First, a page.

R10/R12 receivers remember where the old solutions previously have been calculated. This is why dumping them or turning them over is bad. I suspect that even throwing the R10/R12 in the back of a truck and driving from point to point can introduce noise into solution memory. My field workflow solution recommendation is outlined a bit later in this article.

Once field collection is complete, QA/QC the data in TBC:

  1. Bring in your data and open the vector spreadsheet.
  2. Sort by the V. Precision column.
  3. Review data for rogue shots.

Even with a sizable 2000 points collected, you can rapidly (within seconds) check for any outlier shots where the field crew made errors. Sorting by Epoch and Tilt Distance is also possible.

Now, as promised, my field workflow solution follows Trimble's new recommendations. Turning the receiver over will not work!

Reset RTK and reset SV Tracking. They do different things.

From the Trimble Access Help Portal:

The idea here is if you want to verify you have a good solution installation after storing an important point you should use “Reset SV tracking”. This action prompts the R10/R12 to initiate a completely fresh start, similar to the approach employed with older receivers by flipping them over.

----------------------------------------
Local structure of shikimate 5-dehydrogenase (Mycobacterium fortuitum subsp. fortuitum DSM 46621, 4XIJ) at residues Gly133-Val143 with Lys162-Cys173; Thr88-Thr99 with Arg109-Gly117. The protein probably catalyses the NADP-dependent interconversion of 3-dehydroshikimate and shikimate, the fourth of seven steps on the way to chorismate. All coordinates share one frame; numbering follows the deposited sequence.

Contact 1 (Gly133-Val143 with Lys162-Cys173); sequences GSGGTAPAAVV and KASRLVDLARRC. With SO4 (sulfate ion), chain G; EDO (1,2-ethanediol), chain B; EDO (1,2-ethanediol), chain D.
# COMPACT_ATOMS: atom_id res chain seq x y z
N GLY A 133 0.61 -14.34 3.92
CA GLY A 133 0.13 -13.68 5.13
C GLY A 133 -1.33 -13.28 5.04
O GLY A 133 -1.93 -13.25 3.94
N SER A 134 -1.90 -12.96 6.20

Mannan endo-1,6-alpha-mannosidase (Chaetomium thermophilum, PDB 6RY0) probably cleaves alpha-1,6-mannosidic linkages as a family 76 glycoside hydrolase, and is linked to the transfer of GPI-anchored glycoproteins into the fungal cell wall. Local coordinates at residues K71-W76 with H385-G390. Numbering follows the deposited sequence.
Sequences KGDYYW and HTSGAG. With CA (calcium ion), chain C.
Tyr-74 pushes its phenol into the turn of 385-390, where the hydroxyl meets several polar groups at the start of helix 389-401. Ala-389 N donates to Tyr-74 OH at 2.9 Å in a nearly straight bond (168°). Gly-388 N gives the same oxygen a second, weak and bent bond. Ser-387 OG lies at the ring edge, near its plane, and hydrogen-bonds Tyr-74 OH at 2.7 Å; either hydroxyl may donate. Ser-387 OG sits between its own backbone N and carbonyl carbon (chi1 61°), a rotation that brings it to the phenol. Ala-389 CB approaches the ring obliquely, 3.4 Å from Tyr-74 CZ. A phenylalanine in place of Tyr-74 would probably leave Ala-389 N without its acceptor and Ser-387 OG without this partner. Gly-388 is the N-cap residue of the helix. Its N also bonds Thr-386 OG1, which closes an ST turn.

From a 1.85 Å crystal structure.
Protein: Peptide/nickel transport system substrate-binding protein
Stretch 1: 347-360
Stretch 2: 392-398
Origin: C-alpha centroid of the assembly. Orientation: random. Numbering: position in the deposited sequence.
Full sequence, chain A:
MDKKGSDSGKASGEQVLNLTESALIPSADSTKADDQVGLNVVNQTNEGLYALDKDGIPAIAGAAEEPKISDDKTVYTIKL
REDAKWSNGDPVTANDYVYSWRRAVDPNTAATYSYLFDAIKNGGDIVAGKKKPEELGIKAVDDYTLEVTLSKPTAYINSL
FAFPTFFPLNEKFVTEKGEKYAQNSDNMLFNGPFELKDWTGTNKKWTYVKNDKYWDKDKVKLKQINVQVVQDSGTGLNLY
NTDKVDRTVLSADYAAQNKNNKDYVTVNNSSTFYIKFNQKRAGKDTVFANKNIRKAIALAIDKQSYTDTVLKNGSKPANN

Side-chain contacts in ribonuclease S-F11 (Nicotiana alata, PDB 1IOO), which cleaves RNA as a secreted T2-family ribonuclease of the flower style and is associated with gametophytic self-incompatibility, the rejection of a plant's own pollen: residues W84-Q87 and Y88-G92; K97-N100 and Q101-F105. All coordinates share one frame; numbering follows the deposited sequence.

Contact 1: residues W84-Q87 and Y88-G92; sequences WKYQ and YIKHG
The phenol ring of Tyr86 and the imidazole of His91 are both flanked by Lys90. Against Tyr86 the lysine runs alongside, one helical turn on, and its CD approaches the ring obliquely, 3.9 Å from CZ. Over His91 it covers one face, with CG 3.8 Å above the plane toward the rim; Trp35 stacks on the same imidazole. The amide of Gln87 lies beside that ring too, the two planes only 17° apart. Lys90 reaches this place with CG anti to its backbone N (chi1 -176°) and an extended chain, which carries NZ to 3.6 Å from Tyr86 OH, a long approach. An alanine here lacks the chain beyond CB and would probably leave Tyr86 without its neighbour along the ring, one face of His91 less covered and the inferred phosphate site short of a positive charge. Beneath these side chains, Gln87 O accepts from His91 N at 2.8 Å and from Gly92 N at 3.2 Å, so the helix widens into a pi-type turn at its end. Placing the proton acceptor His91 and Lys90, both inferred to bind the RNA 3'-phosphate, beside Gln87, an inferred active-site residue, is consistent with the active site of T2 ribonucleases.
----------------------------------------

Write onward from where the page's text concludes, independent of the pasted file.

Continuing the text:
I also believe it's beneficial to apply "Reset SV tracking" every time you pull the R10/R12 out of the truck. This helps eliminate any junk data that it may have picked up in transit to the next point. However, note the warning from the Trimble Access help portal (image above). This action shouldn't be performed in a "compromised GNSS environment", such as in close proximity to trees or buildings. Only perform “Reset SV tracking” when there is a wide-open sky! "Reset RTK” is for use when you ARE in a "compromised GNSS environment".

When arriving at the measurement point, the field crew should:

  1. Assess potential obstacles like trees or buildings.
  2. Remove the R10/R12 from the vehicle.